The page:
McGowan to Weinstein: ‘There was no consent’NEW YORK - Rose McGowan says it’s time for Harvey Weinstein to drop his story about a “consensual” relationship.
“He can fall off the planet,” the activist said during an interview with The Associated Press on Wednesday. “My statement is truth. My statement is reality. Stop saying it’s consensual, you pig! You know it’s not true.”
Weinstein issued a statement Tuesday that quoted an alleged email from McGowan’s former manager, saying that the actress had spoken of a consensual encounter with him.
Weinstein is accused by multiple women of sexual misconduct. These revelations later helped lead to allegations against Matt Lauer, Charlie Rose and dozens of other men.
McGowan, 44, is promoting a trilogy [a “holy trinity without the ‘holy,”’ she calls it] of new projects this week, including the album “Planet 9,” the E! docuseries “Citizen Rose” and the memoir “Brave.”
On knowing “Brave” would come out amid the #MeTOO movement, she said, “Of course I did. I’m the architect, how would I not know? My book was never meant to come out to deaf ears. I always had to smash the Hollywood propaganda machine first; this was not an accident. This was not a case of being the first one to speak. This was me being behind the scenes.”
Her book includes a graphic account of being assaulted by the movie producer, whom she calls “the monster,” in a hotel 20 years ago.
Along with her comment to the AP, McGowan issued a statement Wednesday saying that his remarks were part of an ongoing effort to “smear” her.
“It is an affront not only to Rose but to the hundreds of women who have come forward with their stories of harassment, sexual abuse and rape perpetrated by Mr. Weinstein and those like him,” the statement reads in part. “This is a sad, pathetic, old-fashioned, sexist attempt to undermine obvious truth and the gaslighting will no longer be tolerated.”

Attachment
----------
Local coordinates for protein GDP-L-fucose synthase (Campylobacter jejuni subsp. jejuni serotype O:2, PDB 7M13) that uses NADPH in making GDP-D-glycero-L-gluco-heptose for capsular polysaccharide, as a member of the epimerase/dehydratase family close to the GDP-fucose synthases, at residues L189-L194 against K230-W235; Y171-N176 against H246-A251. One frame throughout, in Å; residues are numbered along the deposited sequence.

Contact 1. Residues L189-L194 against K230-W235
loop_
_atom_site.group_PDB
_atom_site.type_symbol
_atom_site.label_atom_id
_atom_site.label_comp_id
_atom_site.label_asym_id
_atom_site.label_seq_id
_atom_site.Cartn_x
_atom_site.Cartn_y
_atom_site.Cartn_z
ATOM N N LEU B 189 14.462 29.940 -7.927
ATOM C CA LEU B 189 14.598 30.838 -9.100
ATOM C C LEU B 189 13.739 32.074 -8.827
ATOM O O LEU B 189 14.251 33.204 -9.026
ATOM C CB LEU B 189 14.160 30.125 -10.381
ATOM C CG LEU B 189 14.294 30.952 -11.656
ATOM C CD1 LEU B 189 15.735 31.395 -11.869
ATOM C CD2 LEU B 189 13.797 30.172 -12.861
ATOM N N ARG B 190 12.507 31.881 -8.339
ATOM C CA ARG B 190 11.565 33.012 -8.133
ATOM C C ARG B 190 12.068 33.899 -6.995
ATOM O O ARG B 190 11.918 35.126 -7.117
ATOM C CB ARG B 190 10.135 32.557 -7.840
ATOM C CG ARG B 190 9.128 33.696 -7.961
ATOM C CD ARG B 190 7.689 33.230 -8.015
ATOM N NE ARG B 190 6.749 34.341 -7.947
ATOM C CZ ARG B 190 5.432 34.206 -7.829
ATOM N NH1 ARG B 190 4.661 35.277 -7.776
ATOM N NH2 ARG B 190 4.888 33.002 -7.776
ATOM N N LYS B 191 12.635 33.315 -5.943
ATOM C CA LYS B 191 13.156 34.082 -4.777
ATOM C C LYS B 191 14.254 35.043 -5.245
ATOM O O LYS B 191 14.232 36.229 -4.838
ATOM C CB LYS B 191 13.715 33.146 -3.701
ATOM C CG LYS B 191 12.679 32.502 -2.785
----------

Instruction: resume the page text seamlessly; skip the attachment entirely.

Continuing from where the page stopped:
McGowan signed a deal for “Brave” in 2016, well before the current #MeToo movement but says she knew all along the world would change - in part because she would change it.
“Brave” describes her survival of what she calls a lifetime of attempted brainwashing, from the Christian-influenced cult her family belonged to as a child to her years in Hollywood.
“This is not a tell-all,” she writes. “This is a tell-it-how-it-is.”
McGowan is known for films such as “Scream” and “Going All the Way,” and for the TV series “Charmed.”
She is anxious to work in other art forms. A fan of authors such as Isabel Allende and Gabriel Garcia Marquez, whose “Love in the Time of Cholera” she re-reads each year, McGowan says she’s thinking about writing a “fiction-ish” story about an 11-year-old girl.
During her interview, she also spoke of her love for visual art and music and of the liberating feeling of working behind the camera instead of front of it. AP